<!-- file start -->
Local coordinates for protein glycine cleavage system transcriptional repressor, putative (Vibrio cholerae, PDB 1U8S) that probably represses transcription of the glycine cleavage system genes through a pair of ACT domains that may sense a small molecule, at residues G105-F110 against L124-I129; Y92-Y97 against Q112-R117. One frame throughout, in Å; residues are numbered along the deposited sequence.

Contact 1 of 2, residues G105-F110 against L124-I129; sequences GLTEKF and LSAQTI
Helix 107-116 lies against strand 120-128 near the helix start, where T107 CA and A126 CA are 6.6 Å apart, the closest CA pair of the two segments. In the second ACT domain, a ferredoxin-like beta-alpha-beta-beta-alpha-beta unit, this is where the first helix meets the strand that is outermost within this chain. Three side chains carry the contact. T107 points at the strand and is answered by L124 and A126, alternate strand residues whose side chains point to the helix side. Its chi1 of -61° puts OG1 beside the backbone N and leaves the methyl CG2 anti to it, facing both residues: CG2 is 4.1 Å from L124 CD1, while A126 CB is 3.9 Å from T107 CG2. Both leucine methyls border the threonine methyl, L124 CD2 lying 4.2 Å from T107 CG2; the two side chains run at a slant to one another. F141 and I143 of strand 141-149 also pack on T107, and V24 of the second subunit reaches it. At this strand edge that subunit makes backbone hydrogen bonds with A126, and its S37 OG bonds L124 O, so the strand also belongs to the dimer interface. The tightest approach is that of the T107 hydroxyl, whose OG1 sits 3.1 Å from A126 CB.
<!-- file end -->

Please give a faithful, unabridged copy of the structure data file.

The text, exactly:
Local coordinates for protein glycine cleavage system transcriptional repressor, putative (Vibrio cholerae, PDB 1U8S) that probably represses transcription of the glycine cleavage system genes through a pair of ACT domains that may sense a small molecule, at residues G105-F110 against L124-I129; Y92-Y97 against Q112-R117. One frame throughout, in Å; residues are numbered along the deposited sequence.

Contact 1 of 2, residues G105-F110 against L124-I129; sequences GLTEKF and LSAQTI
Helix 107-116 lies against strand 120-128 near the helix start, where T107 CA and A126 CA are 6.6 Å apart, the closest CA pair of the two segments. In the second ACT domain, a ferredoxin-like beta-alpha-beta-beta-alpha-beta unit, this is where the first helix meets the strand that is outermost within this chain. Three side chains carry the contact. T107 points at the strand and is answered by L124 and A126, alternate strand residues whose side chains point to the helix side. Its chi1 of -61° puts OG1 beside the backbone N and leaves the methyl CG2 anti to it, facing both residues: CG2 is 4.1 Å from L124 CD1, while A126 CB is 3.9 Å from T107 CG2. Both leucine methyls border the threonine methyl, L124 CD2 lying 4.2 Å from T107 CG2; the two side chains run at a slant to one another. F141 and I143 of strand 141-149 also pack on T107, and V24 of the second subunit reaches it. At this strand edge that subunit makes backbone hydrogen bonds with A126, and its S37 OG bonds L124 O, so the strand also belongs to the dimer interface. The tightest approach is that of the T107 hydroxyl, whose OG1 sits 3.1 Å from A126 CB.